Radicals in the Rose City: Portland's Revolutionaries 1960-1975
by Matt Nelson and Bill Nygren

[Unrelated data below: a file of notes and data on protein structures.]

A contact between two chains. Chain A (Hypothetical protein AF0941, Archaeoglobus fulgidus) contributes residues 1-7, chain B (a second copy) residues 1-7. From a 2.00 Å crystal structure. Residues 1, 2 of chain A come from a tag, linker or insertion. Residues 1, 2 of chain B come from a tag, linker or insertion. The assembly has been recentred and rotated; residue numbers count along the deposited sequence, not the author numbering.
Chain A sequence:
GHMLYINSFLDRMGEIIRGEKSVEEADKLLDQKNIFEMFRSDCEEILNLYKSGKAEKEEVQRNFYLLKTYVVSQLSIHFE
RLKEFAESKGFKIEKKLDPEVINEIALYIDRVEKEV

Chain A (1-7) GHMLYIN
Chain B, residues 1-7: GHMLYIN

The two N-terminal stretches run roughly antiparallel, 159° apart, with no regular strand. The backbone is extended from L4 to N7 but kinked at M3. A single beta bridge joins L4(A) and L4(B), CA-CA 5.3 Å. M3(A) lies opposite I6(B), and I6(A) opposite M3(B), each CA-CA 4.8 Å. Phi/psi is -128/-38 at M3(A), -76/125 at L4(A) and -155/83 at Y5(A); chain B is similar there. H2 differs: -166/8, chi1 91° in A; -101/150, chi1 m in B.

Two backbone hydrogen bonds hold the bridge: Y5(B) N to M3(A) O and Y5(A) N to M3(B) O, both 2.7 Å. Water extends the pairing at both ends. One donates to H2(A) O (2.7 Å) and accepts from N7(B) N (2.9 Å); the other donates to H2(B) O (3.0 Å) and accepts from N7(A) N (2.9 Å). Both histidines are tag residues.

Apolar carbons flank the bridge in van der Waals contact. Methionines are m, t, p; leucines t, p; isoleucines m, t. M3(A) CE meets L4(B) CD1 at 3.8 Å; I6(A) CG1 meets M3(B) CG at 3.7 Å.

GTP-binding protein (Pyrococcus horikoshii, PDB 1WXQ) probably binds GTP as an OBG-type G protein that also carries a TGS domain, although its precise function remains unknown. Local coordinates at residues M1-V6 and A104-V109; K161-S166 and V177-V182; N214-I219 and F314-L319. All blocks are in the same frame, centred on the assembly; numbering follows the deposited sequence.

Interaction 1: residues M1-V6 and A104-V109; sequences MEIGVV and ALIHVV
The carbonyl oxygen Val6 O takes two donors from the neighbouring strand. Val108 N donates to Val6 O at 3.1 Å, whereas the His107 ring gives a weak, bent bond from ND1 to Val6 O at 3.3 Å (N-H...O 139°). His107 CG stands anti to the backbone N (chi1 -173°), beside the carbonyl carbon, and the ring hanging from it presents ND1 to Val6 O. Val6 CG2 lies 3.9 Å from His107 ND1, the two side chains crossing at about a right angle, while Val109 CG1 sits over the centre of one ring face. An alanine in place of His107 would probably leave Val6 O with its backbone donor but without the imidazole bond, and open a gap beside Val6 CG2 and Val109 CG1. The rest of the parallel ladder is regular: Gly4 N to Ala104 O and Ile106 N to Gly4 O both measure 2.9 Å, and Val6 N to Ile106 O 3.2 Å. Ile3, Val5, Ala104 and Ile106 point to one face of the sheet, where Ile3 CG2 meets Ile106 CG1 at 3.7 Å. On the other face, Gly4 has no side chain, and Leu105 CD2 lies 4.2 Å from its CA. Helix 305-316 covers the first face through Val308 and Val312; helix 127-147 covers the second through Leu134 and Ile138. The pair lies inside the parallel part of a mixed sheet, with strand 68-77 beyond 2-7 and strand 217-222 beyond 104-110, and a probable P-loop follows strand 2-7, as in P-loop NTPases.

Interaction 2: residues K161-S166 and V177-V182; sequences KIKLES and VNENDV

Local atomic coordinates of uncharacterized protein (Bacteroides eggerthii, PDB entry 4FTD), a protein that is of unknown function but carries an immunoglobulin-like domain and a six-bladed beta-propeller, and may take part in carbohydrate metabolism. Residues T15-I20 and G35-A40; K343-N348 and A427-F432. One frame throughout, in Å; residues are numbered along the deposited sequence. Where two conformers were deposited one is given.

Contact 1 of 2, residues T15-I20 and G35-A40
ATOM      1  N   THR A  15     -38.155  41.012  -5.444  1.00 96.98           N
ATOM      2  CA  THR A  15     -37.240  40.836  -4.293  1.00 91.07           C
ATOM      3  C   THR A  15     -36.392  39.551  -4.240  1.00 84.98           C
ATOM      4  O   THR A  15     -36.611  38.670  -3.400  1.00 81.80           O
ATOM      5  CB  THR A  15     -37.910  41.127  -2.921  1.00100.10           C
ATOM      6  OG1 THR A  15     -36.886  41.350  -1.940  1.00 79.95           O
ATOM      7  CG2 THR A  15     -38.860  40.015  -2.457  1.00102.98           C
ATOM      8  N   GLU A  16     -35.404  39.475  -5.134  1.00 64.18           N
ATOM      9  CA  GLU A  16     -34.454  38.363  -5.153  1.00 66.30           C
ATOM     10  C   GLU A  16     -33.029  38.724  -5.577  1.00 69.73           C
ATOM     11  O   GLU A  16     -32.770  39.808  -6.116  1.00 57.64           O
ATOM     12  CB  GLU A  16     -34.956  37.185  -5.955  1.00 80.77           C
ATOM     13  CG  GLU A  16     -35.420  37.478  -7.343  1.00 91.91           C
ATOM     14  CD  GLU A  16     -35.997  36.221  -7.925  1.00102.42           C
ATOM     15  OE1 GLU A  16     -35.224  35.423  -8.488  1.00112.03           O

Portland's long history of activism, social change, and radical politics began with Coxey’s Army in 1893, a protest march to DC against economic conditions. Shortly thereafter Portland earned its reputation for labor struggles, especially on its port and shipyards. From there, laborers for Oregon's largest newspaper went on strike but they lost: the union was crushed; the workers were blacklisted; and the Portland Police Department created The Red Squad, their secret department for dismantling radical politics, now called the Criminal Intelligence Unit. This book heavily details student action from middle and working class academics who were opposed to the Vietnam War, storied events like the Vortex Festival, a psychedelic rock festival put on by Oregon's governor where drugs and nudity were allowed to keep the hippies too busy to protest Nixon's simultaneous visit, and events where the fear was warranted, like the faction of the Symbionese Liberation Army, the radical group who detonated bombs and organized bank robberies in Portland. Understanding the context of these events is very helpful in understanding the complex social fabric of what became the Portland of today.
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